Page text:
Do you need so much storage that even [Cerabyte] can’t satisfy your needs? Simply use YouTube as infinite storage!

Reliable 3D Printing With Ceramic Slurry

3D printing is at its most accessible (and most affordable) when printing in various plastics or resin. Printers of this sort are available for less than the cost of plenty of common power tools. Printing in materials other than plastic, though, can be a bit more involved. There are printers now for various metals and even concrete, but these can be orders of magnitude more expensive than their plastic cousins. And then there are materials which haven’t really materialized into a viable 3D printing system. Ceramic is one of those, and while there are some printers that can print in ceramic, this latest printer makes some excellent strides in the technology.

Existing technology for printing in ceramic uses a type of ceramic slurry as the print medium, and then curing it with ultraviolet light to solidify the material. The problem with ultraviolet light is that it doesn’t penetrate particularly far into the slurry, only meaningfully curing the outside portions. This can lead to problems, especially around support structures, with the viability of the prints. The key improvement that the team at Jiangnan University made was using near-infrared light to cure the prints instead, allowing the energy to penetrate much further into the material for better curing. This also greatly reduces or eliminates the need for supports in the print.

The paper about the method is available in full at Nature, documenting all of the details surrounding this new system. It may be a while until this method is available to a wider audience, though. If you can get by with a print material that’s a little less exotic, it’s not too hard to get a metal 3D printer, as long as you are familiar with a bit of electrochemistry.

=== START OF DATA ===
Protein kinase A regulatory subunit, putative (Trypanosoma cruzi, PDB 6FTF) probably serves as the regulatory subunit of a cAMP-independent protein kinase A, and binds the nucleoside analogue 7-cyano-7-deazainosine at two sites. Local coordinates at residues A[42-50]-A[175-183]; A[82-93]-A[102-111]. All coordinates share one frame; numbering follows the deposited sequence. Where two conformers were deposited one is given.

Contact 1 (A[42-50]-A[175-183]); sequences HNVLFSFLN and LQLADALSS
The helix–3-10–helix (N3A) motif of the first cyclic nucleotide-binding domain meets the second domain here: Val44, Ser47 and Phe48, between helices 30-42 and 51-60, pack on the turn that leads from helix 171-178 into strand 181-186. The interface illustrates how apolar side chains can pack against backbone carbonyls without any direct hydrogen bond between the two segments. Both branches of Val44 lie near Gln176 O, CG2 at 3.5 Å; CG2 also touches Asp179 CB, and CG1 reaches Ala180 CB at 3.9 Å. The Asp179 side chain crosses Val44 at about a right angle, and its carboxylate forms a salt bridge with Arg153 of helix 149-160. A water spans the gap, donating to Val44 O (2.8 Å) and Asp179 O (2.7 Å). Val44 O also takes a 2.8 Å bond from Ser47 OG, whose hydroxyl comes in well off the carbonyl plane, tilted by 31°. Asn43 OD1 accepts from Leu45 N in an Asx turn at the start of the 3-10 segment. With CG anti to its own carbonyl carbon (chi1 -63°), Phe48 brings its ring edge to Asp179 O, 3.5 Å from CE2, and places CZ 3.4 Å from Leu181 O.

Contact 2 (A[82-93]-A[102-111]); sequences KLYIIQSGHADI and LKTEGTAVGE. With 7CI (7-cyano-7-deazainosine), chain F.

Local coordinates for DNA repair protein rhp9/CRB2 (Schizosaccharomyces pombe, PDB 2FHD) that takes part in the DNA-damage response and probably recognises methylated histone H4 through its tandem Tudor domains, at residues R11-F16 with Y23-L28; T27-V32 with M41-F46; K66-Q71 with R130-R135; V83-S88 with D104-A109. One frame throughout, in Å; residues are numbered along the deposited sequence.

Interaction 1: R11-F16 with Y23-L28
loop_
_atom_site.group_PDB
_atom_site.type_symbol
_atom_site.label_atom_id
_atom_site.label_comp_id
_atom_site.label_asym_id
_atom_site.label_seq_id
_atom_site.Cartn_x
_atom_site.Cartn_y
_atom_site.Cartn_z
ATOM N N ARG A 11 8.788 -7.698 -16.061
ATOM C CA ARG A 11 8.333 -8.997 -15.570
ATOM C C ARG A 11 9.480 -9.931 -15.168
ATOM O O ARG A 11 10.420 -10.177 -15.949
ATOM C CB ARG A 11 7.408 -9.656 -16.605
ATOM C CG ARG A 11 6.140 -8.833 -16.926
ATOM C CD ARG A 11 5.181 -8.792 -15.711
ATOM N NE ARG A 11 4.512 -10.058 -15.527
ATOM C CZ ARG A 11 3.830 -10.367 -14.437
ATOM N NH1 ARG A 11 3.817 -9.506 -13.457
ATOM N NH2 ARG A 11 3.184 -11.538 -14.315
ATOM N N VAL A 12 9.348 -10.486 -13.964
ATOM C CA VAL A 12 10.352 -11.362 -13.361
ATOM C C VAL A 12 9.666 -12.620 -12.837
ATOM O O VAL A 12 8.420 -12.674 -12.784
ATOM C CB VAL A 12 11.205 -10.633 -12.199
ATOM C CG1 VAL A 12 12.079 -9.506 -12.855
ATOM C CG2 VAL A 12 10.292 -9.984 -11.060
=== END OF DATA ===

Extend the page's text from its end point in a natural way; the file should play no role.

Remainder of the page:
Radio Waves Bring The Heat With This Microwave-Powered Forge

Depending on the chef’s skill, many exciting things can happen in the kitchen. Few, however, grab as much immediate attention as when a piece of foil or a fork accidentally (?) makes it into the microwave oven. That usually makes for a dramatic light show, accompanied by admonishment about being foolish enough to let metal anywhere near the appliance. So what’s the deal with this metal-melting microwave?

As it turns out, with the proper accessories, a standard microwave makes a dandy forge. Within limits, anyway. According to [Denny], who appears to have spent a lot of time optimizing his process, the key is not so much the microwave itself, but the crucible and its heat-retaining chamber. The latter is made from layers of ceramic insulating blanket material, of the type used to line kilns and furnaces. Wrapped around a 3D printed form and held together with many layers of Kapton tape, the ceramic is carefully shaped and given a surface finish of kiln wash.